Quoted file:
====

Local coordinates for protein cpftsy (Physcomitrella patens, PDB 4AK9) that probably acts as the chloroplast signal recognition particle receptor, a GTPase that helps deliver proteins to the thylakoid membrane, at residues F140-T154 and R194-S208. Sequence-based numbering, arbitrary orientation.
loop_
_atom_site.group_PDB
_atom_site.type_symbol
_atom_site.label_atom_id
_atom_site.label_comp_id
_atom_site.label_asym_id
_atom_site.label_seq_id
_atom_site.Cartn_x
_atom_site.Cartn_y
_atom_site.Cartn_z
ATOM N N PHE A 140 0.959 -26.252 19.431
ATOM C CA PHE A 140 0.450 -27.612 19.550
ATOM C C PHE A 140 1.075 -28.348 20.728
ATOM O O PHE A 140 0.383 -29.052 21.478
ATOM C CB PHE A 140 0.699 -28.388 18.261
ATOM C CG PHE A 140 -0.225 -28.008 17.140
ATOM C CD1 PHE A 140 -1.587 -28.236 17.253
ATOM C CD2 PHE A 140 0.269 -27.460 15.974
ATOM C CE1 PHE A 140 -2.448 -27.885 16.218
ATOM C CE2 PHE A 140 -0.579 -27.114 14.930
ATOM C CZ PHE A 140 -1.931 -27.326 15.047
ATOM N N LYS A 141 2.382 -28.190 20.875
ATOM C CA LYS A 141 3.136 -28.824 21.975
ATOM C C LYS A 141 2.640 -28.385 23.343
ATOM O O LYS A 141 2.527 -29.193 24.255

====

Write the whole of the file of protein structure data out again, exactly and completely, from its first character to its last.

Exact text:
Local coordinates for protein cpftsy (Physcomitrella patens, PDB 4AK9) that probably acts as the chloroplast signal recognition particle receptor, a GTPase that helps deliver proteins to the thylakoid membrane, at residues F140-T154 and R194-S208. Sequence-based numbering, arbitrary orientation.
loop_
_atom_site.group_PDB
_atom_site.type_symbol
_atom_site.label_atom_id
_atom_site.label_comp_id
_atom_site.label_asym_id
_atom_site.label_seq_id
_atom_site.Cartn_x
_atom_site.Cartn_y
_atom_site.Cartn_z
ATOM N N PHE A 140 0.959 -26.252 19.431
ATOM C CA PHE A 140 0.450 -27.612 19.550
ATOM C C PHE A 140 1.075 -28.348 20.728
ATOM O O PHE A 140 0.383 -29.052 21.478
ATOM C CB PHE A 140 0.699 -28.388 18.261
ATOM C CG PHE A 140 -0.225 -28.008 17.140
ATOM C CD1 PHE A 140 -1.587 -28.236 17.253
ATOM C CD2 PHE A 140 0.269 -27.460 15.974
ATOM C CE1 PHE A 140 -2.448 -27.885 16.218
ATOM C CE2 PHE A 140 -0.579 -27.114 14.930
ATOM C CZ PHE A 140 -1.931 -27.326 15.047
ATOM N N LYS A 141 2.382 -28.190 20.875
ATOM C CA LYS A 141 3.136 -28.824 21.975
ATOM C C LYS A 141 2.640 -28.385 23.343
ATOM O O LYS A 141 2.527 -29.193 24.255